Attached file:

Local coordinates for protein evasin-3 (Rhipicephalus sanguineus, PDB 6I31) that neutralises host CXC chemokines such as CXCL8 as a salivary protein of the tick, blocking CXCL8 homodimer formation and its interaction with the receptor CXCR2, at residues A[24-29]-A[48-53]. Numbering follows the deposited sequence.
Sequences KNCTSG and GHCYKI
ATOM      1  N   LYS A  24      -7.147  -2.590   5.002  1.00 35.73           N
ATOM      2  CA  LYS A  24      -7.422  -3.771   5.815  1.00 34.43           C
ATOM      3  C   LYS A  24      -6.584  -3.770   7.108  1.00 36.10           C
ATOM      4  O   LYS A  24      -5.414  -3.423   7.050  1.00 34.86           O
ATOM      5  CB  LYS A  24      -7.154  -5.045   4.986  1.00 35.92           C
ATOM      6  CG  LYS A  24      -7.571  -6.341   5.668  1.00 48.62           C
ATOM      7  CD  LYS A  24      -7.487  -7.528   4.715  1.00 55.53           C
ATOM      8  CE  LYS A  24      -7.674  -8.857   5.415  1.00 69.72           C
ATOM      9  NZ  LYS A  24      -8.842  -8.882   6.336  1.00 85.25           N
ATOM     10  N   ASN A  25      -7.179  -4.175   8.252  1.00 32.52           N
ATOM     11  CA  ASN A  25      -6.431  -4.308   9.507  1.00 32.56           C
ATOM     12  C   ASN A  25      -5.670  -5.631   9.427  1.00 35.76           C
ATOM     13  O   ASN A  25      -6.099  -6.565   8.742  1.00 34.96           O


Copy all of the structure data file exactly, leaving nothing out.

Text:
Local coordinates for protein evasin-3 (Rhipicephalus sanguineus, PDB 6I31) that neutralises host CXC chemokines such as CXCL8 as a salivary protein of the tick, blocking CXCL8 homodimer formation and its interaction with the receptor CXCR2, at residues A[24-29]-A[48-53]. Numbering follows the deposited sequence.
Sequences KNCTSG and GHCYKI
ATOM      1  N   LYS A  24      -7.147  -2.590   5.002  1.00 35.73           N
ATOM      2  CA  LYS A  24      -7.422  -3.771   5.815  1.00 34.43           C
ATOM      3  C   LYS A  24      -6.584  -3.770   7.108  1.00 36.10           C
ATOM      4  O   LYS A  24      -5.414  -3.423   7.050  1.00 34.86           O
ATOM      5  CB  LYS A  24      -7.154  -5.045   4.986  1.00 35.92           C
ATOM      6  CG  LYS A  24      -7.571  -6.341   5.668  1.00 48.62           C
ATOM      7  CD  LYS A  24      -7.487  -7.528   4.715  1.00 55.53           C
ATOM      8  CE  LYS A  24      -7.674  -8.857   5.415  1.00 69.72           C
ATOM      9  NZ  LYS A  24      -8.842  -8.882   6.336  1.00 85.25           N
ATOM     10  N   ASN A  25      -7.179  -4.175   8.252  1.00 32.52           N
ATOM     11  CA  ASN A  25      -6.431  -4.308   9.507  1.00 32.56           C
ATOM     12  C   ASN A  25      -5.670  -5.631   9.427  1.00 35.76           C
ATOM     13  O   ASN A  25      -6.099  -6.565   8.742  1.00 34.96           O